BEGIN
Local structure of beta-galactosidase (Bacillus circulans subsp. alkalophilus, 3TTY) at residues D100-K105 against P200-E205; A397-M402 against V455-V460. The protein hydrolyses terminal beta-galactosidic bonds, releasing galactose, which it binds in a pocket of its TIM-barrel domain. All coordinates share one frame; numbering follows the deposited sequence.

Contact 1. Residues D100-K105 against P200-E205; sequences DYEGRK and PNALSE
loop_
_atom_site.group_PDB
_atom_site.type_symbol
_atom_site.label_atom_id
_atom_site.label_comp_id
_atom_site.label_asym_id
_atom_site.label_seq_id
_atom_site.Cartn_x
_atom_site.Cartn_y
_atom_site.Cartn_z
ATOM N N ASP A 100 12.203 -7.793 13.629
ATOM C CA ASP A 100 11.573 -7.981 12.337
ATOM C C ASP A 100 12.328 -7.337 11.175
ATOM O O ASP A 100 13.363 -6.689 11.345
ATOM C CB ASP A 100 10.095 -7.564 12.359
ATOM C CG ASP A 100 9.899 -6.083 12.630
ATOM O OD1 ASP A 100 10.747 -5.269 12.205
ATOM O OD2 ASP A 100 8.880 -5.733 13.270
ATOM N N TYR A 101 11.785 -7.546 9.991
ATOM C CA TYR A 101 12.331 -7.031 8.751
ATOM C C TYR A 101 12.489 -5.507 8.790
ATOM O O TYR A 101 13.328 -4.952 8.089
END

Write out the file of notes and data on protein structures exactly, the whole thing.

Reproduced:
Local structure of beta-galactosidase (Bacillus circulans subsp. alkalophilus, 3TTY) at residues D100-K105 against P200-E205; A397-M402 against V455-V460. The protein hydrolyses terminal beta-galactosidic bonds, releasing galactose, which it binds in a pocket of its TIM-barrel domain. All coordinates share one frame; numbering follows the deposited sequence.

Contact 1. Residues D100-K105 against P200-E205; sequences DYEGRK and PNALSE
loop_
_atom_site.group_PDB
_atom_site.type_symbol
_atom_site.label_atom_id
_atom_site.label_comp_id
_atom_site.label_asym_id
_atom_site.label_seq_id
_atom_site.Cartn_x
_atom_site.Cartn_y
_atom_site.Cartn_z
ATOM N N ASP A 100 12.203 -7.793 13.629
ATOM C CA ASP A 100 11.573 -7.981 12.337
ATOM C C ASP A 100 12.328 -7.337 11.175
ATOM O O ASP A 100 13.363 -6.689 11.345
ATOM C CB ASP A 100 10.095 -7.564 12.359
ATOM C CG ASP A 100 9.899 -6.083 12.630
ATOM O OD1 ASP A 100 10.747 -5.269 12.205
ATOM O OD2 ASP A 100 8.880 -5.733 13.270
ATOM N N TYR A 101 11.785 -7.546 9.991
ATOM C CA TYR A 101 12.331 -7.031 8.751
ATOM C C TYR A 101 12.489 -5.507 8.790
ATOM O O TYR A 101 13.328 -4.952 8.089